I want to talk today about one of the best books I've ever read. "The General In His Labyrinth", by Gabriel Garcia Marquez; what draws me to the book is not the prose or storytelling or the artistry – though it is, as always with Marquez, impressive to the highest degree – but the allegorical significance of the story of the great general's final flight down the Magdalena river and to his death.

It's important to contextualize this, so I'll begin with a brief overview of central and south America in the late 1940's and early 1950's, when Marquez was in his early to late adulthood. It was a time of massive social and political upheaval: the promise of the apocalypse of World War II was that all nations would be freed from the yoke of imperialism, of control, and of dominance.

Promises Broken, Promises Kept


Central and South America were swept up, like many former colonies of the dead European empires, in nationalistic fervor in the aftermath of WW2. First came Guatemala, in revolution from 1944 until 1954. In one of the first of many to come in the new imperial world order, the United States undercut this Democratic outburst and stoked a coup in operation PBSUCESS.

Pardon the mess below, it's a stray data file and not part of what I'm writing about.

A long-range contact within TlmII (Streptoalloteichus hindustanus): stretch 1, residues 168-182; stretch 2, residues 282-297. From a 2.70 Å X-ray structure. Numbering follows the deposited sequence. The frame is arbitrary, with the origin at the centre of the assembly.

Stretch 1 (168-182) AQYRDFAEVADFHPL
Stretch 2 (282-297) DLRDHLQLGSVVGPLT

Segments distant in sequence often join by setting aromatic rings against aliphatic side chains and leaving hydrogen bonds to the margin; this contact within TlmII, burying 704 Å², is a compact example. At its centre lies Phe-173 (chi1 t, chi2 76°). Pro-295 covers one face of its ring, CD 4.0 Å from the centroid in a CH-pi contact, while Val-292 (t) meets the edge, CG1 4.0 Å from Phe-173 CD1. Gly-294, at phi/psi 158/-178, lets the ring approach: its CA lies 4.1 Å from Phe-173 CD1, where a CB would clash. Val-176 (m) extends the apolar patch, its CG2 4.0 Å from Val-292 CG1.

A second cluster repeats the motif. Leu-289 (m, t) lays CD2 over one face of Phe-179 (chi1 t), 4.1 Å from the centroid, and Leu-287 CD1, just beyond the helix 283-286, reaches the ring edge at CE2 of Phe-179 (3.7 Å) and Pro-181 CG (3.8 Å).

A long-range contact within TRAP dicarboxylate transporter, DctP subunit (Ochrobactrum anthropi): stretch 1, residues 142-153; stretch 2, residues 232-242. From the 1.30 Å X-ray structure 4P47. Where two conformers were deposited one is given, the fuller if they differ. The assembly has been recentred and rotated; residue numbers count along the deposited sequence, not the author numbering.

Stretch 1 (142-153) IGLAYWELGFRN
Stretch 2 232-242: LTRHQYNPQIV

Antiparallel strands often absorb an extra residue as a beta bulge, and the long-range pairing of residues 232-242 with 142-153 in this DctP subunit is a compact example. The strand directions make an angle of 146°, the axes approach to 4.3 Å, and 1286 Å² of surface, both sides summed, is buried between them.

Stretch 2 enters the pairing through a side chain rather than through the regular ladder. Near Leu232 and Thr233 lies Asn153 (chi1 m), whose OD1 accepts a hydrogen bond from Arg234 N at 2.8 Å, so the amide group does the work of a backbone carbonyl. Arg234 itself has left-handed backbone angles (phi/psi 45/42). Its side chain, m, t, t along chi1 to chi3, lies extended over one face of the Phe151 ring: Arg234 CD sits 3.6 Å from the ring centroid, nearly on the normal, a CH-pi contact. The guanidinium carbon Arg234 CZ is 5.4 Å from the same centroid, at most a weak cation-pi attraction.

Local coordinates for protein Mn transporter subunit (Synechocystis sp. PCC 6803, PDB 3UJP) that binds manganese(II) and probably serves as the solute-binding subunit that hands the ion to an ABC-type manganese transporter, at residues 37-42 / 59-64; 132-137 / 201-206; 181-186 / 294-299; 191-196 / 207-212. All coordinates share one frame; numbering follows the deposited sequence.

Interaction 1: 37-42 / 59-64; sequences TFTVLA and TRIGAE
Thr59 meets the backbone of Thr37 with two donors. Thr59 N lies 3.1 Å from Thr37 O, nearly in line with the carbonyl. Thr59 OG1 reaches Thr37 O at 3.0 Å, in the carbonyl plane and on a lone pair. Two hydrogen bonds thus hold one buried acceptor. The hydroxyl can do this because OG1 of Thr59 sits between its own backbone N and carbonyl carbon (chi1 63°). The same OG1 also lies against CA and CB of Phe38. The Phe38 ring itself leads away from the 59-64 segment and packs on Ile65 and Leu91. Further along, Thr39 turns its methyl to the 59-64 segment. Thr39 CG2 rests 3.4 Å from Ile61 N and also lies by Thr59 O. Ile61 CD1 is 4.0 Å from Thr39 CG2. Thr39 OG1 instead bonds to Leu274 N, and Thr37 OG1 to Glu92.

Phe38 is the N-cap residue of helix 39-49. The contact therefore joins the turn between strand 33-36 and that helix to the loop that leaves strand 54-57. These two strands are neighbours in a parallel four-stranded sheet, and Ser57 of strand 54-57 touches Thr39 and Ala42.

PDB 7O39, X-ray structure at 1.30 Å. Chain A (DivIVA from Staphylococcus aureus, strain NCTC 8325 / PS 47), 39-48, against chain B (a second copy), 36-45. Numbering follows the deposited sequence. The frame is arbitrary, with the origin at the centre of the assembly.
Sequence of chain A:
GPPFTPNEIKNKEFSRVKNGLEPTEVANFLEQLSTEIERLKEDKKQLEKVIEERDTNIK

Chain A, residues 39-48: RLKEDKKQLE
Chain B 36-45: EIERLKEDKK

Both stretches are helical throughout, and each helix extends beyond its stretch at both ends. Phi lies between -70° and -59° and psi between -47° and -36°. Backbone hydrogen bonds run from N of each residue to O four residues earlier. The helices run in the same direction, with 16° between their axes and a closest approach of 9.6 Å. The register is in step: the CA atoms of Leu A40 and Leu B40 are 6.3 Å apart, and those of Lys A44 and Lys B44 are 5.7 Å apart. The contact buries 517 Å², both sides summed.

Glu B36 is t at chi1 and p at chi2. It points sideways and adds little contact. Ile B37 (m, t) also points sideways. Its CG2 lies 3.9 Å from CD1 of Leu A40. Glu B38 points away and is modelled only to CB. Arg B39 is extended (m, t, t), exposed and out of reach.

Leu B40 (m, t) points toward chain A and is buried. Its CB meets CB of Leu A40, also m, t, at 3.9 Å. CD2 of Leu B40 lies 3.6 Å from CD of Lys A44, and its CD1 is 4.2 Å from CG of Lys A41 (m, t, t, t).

One after another, across Central America, the story was the same: the Left would rise and attempt to seize proper organs of power, and in the course of doing so grab the attention of the United States. At which point nothing was off the table: from disinformation to propaganda to assassinations and support – both overt and covert – of right wing militas.

This was the world that Gabriel Garcia Marquez grew up in, and I think it's a world that he spoke to, through the persona of Bolivar.

The Labyrinth


Marquez's labyrinth was that promise, the idea of working towards a better tomorrow. Not only did this movements fail, but they failed completley due to outside malefactors; it's one thing to see a popular left movement fail because of a lack of planning, or a lack of public will, but to see it kneecapped and left for dead by the most powerful empire in human history: that is another matter completely.

So Marquez did what he does best and wrote. He wrote about the General, and about his life. His successes yes, but also his failings, his spiteful, angry final days, and his flight from all that he had built. It's a wonderful story on its own merit, but the story of the ultimate folly of human ambition in the face of powers larger and more vast than ourselves, that's the real heart of the story for me.

And just like Bolivar, the insurgent and youthful Left would be cast aside, a husk of its former self, left to wander and finally die among the swamps and turns of time.